By JOHN T. WARD
Originally slated to end its second season this week, Red Bank’s ‘Broadwalk‘ begins a one-month extension Friday.
But while Red Bank RiverCenter and many business owners say the mid-street, car-free promenade has succeeded in attracting customers over 18 months of pandemic, others say it has hurt them.
Michele Ellis, who opened Great Harvest Bread Company almost a year ago, opposed continuing the Broadwalk endeavor as unfair. Below, Zaitooni restaurant, center, is penned in by Broadwalk barricades on two sides. (Photo by John T. Ward. Click to enlarge)
After a rollout amid the COVID-19 pandemic in June, 2020 followed by a winter closure, the plaza returned in late April, with an expiration slated for September 30.
Making the case for an extension to the borough council last week, RiverCenter executive director Glenn Carter said the shopping and dining promenade had been “a tremendous success, creating spillover effects of a more festive atmosphere and foot traffic” to benefit businesses both inside and outside the zone.
The continuation was needed, he said, because restaurants were “still seeing tremendous resistance to dining indoors” in the pandemic.
Keeping Broadwalk going for another month also “works well with probable start date” for a major road construction project slated to begin in early November, Carter said.
Under that $2.4 million project, the borough plans to replace the sanitary sewer beneath Broad Street from Harding Road to Front Street. A streetscape project that includes new traffic-calming sidewalk bump-outs and the installation of retractable hydraulic bollards to allow for street closures at White, Mechanic and Front streets is expected to follow, with completion in 2022.
The bollards comprise about $100,000 of the expense, consulting engineer Laura Neumann said recently.
The Broadwalk extension request won backing from representatives of Catch 19 restaurant and women’s clothing retailer D’Or L’dor, both located within the zone, and Red Tank Brewing, located about a half mile away on Monmouth Street.
But Michelle Ellis, whose year-old Great Harvest Bread Company is located two blocks south of the Broadwalk zone, said the extension compounds an existing unfairness, drawing potential customers away from her eatery.
Worse, she said, is that it runs right into the expected start of road construction, the first phase of which runs from Harding to Monmouth Street.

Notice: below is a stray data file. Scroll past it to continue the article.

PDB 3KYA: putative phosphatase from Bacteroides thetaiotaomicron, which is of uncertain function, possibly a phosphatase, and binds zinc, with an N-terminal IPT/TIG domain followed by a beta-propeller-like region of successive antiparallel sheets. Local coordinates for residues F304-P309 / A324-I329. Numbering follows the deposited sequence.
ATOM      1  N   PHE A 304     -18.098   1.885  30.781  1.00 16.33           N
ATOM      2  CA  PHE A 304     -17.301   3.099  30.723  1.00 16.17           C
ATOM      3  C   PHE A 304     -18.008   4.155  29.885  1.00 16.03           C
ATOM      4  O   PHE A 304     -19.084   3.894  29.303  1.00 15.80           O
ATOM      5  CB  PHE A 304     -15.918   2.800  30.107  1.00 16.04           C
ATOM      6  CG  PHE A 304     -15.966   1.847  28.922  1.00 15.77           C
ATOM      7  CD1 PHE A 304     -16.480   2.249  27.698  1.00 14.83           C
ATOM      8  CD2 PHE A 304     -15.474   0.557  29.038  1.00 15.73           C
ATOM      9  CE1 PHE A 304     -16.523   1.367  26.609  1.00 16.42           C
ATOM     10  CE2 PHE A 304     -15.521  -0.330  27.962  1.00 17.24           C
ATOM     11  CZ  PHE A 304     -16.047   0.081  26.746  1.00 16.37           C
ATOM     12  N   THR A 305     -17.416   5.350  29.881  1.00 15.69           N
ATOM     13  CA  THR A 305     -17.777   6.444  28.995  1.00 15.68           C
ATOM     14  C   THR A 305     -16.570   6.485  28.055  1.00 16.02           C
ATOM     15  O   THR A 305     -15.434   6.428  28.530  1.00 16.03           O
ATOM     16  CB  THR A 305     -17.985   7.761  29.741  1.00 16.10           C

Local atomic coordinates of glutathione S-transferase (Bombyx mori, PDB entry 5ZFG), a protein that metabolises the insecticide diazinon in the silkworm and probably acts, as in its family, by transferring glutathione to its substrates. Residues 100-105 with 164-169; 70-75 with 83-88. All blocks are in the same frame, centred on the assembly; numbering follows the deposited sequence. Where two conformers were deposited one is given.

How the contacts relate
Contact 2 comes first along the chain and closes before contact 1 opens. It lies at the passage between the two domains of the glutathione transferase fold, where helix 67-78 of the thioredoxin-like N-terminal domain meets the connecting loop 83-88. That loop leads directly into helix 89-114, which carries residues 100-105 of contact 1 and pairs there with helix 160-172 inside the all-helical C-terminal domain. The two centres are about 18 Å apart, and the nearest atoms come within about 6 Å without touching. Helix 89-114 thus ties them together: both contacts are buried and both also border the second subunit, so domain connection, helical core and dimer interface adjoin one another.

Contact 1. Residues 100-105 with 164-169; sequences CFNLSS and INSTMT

The disruption will eat up a good portion, and possibly all, of the holiday shopping season, Ellis told redbankgreen.
“To put us in a position where we’re sectioned off from Broadwalk, and then to go right into construction and be affected by the holidays – they’re not affected by it,” she said, referring to businesses in the zone.
Decisionmakers, she said, were “really disregarding this section of town. We have to help everybody.”
Nicole Caivano, a landlord and owner of Mustillo’s gown shop, one of Broad Street’s oldest businesses, also pushed back against the extension, though her property is located within the Broadwalk zone.
“I feel like it’s very extensive,” she said, and keeping the street shut down to traffic seven days a week, 24 hours a day, hurts “daytime” businesses that rely on foot traffic.
“I’m there every day,” she said, and with the street closure, “the town is empty.”
Others also expressed unease.
Soul Sandwich owner Steve DeAngelo told redbankgreen recently that Broadwalk should be limited to Friday nights and all-day Saturdays. “I’m not against it,” he said. “I’m for everybody doing well.”
Among those hard hit by the shutdown is Zaitooni Deli, on Mechanic Street, which for months has been penned in by barricades at either end of the block on which its located.
What’s needed, said owner Fred Messihi, “is a little more equity.
“Last year, I totally got it, when there was no indoor dining,” he said. Now, with the planned installation of retractable bollards, “you’re talking about changing the town permanently, and I think a lot more thought should go into it.”
During council discussion of the request, residents voiced concerns about litter, noise, traffic, “aesthetics” and the disadvantages imposed on businesses outside the zone. Councilman Michael Ballard cast the only ‘no’ vote on the extension.
Creating Broadwalk “we did a noble and grand thing,” he said. “But that was when there were no cars on the streets” because of the pandemic.
“As much as it has helped a lot of the businesses in that area that’s blocked off, it has hurt so many other people,” Ballard said. “To just extend it 30 days is to not give credence to those people who are really experiencing hardship.”
Councilwoman Kate Triggiano, however, said the extension had the backing of RiverCenter as well as that of a committee that included both business owners and residents.
“I do believe that there is improvement to be made on this experiment,” she said. “But I do also believe that it has increased the foot traffic of our town, and it has supported and helped the overall economy of Red Bank.”
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